Carrion: Creepy Reverse Body Horror Monster Majigger

Carrion
Carry On Camping?

From Phobia Game Studio in Warsaw of Poland we have the latest Metroidvania game of the moment. And it’s bloody grotesque. Hurray!

Carrion

This one shakes the Metroidvania formula up a bit. And it’s available on pretty much every console thing you can think of. And the PC.

You star as an amorphous monster—one crazy big bloody bastard with masses of tentacles.

You’re imprisoned in a facility. And after you break out, you’re free to wreak havoc across the place as puny humans panic. Mwahahaha!

And what follows is a fast-paced, claustrophobic, and eerie little number.

Carrion reminds us of a mixture of things across video games and film. For the latter, The Thing is there, for sure, along with Alien.

It also takes inspiration from indie games such as INSIDE and Axiom Verge. With such impressive influences, how can you possibly go wrong?

Carrion doesn’t! It’s fantastic fun, although not quite an outright classic. But it’s a welcome innovation in the 2D platforming genre. Have a gander!

As you star as the monster dude, it’s not like an Alien Isolation sense of terror. You’re not being hunted down by anything.

The horror element (and personal discomfort) is due to the rather visceral and gory way the beast goes about the place.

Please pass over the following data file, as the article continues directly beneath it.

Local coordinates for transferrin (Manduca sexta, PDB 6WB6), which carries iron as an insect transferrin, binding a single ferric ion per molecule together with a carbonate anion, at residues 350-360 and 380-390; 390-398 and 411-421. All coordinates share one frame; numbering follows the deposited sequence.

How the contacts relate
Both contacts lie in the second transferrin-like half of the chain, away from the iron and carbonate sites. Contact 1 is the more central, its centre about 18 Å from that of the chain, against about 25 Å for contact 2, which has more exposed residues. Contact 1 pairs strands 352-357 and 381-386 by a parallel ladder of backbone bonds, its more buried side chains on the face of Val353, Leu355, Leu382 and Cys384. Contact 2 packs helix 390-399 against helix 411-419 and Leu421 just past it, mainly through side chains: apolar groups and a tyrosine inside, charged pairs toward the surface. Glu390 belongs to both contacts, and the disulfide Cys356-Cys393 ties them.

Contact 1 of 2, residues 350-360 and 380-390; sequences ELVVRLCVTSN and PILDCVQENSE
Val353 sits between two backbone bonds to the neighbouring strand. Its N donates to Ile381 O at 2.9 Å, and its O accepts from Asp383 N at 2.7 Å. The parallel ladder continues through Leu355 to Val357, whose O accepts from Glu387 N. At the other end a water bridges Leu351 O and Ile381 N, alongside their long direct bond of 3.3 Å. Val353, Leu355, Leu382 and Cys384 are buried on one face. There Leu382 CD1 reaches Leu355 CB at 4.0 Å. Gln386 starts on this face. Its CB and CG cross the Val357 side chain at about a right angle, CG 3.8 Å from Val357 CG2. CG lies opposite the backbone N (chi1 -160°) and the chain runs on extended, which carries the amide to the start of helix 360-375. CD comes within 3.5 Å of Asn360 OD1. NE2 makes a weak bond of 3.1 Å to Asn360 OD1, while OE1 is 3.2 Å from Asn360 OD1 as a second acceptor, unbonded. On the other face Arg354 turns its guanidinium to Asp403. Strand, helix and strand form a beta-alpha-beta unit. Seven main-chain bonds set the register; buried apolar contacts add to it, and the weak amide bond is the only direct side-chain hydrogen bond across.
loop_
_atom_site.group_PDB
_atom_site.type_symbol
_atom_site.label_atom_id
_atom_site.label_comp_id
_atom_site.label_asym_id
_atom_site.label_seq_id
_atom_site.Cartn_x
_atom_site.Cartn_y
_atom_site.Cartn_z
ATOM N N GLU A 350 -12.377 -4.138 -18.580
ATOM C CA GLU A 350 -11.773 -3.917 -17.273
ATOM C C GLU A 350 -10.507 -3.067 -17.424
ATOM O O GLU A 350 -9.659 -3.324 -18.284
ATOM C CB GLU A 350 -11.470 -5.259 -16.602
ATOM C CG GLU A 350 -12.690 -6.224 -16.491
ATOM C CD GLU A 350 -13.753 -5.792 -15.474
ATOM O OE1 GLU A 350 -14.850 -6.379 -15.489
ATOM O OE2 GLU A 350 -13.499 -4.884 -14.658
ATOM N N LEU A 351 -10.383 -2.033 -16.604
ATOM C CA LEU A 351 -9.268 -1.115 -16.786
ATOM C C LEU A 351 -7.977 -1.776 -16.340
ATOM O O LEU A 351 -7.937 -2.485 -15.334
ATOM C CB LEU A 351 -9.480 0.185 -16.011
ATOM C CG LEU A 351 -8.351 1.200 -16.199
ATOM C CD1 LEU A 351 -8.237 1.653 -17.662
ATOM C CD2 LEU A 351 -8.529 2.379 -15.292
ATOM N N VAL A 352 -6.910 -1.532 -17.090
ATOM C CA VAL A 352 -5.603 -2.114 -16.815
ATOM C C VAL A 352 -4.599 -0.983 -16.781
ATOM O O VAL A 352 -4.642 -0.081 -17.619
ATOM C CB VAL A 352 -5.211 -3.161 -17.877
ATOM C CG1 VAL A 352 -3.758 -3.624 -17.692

You can stalk the humans you come across. And munch on their corpses to gain back your health.

And that’s one of the fascinating things about Carrion. The speed of the monster, which latches tentacles to walls and ceilings to move at a hell of a rate.

You launch in and out of each area like Linford Christie (we’ve waited a long time to crack that simile—despite its woeful relevance here)!

It’s pretty horrifying to watch. But as you’re in control, it soon becomes second nature. And you start to wish you had such demonic capabilities in real life.

You get the Super Metroid element as you progress. As in acquiring new abilities. However, some of the power-ups aren’t exactly eye-opening in their amazement factor.

They’re quite basic and sometimes irritating to accomplish. Hardly the seamless type of flow you’d expect.

Which is quite a common issue—we found the monster’s grab abilities to be a bit all over the place. Sometimes it works, sometimes it doesn’t. You have to be very precise.

Also, there’s no map! What the hell!? So you can get lost if you’re not paying attention. Which leads to slithering about the place until you work out what to do next.

However, a few minor quibbles aside, we can’t really fault Carrion. It’s accessible and a title you just throw yourself into.

We wouldn’t say it’s an indie game classic. But as a darkly engaging body horror type jaunt, there’s either this or INSIDE to keep you screaming happily.

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